Latin patriarch of Jerusalem (1157-1180). Amalric came to Outremer from France, but nothing is known of his early career except that he became prior of the Holy Sepulchre in 1151. Queen Melisende, her sister Yveta, and her cousin Sibyl of Flanders seem to have engineered Amalric’s election as patriarch in 1157 without involvement from King Baldwin III. But it was the king, rather than the patriarch, who ordered the Latin Church’s official stance of neutrality in the disputed papal election of 1159.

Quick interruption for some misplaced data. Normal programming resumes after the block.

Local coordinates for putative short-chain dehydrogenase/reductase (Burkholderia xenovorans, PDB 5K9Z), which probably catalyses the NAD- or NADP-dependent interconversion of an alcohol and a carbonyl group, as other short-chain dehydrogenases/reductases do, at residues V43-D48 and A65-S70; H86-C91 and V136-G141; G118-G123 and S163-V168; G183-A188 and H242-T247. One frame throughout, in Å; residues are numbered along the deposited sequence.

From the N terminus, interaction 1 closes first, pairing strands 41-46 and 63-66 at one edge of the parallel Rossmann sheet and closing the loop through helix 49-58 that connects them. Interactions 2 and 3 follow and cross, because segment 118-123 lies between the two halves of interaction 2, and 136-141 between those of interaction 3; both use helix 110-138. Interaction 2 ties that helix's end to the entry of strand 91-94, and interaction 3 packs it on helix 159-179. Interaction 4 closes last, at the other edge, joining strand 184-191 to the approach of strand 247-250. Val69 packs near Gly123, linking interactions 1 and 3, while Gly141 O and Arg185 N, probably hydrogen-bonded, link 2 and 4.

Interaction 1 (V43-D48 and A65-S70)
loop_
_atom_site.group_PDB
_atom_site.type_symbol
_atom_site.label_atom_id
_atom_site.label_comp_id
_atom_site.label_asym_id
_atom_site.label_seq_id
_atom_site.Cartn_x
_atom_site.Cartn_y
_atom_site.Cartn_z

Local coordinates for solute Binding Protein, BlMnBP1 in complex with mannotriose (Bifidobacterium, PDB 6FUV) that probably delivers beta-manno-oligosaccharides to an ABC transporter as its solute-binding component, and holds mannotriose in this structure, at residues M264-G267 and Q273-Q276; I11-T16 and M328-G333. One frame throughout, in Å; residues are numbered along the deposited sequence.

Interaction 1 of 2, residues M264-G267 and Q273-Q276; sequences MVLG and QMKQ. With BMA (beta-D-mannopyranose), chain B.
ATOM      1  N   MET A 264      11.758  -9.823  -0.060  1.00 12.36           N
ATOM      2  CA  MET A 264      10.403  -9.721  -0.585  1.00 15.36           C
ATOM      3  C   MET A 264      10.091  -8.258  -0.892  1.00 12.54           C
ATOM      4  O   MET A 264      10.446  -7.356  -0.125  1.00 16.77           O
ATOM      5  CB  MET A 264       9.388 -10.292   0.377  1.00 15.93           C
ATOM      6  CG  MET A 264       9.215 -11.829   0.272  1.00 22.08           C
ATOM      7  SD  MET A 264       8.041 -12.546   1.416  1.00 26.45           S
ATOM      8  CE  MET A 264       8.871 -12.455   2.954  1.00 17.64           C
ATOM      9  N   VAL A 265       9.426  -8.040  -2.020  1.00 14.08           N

Patriarch Amalric took more of a leading role in 1163, when he and the magnates of Outremer insisted that King Amalric divorce Agnes of Courtenay before assuming the throne. Only the patriarch could have ruled on the legitimacy of this marriage, and his decision barred him from royal favor. King Amalric took the initiative in creating new dioceses that cut into patriarchal revenues. The patriarch became even more of a nonentity after the king’s death in 1174, since Agnes of Courtenay dominated Baldwin IV’s court.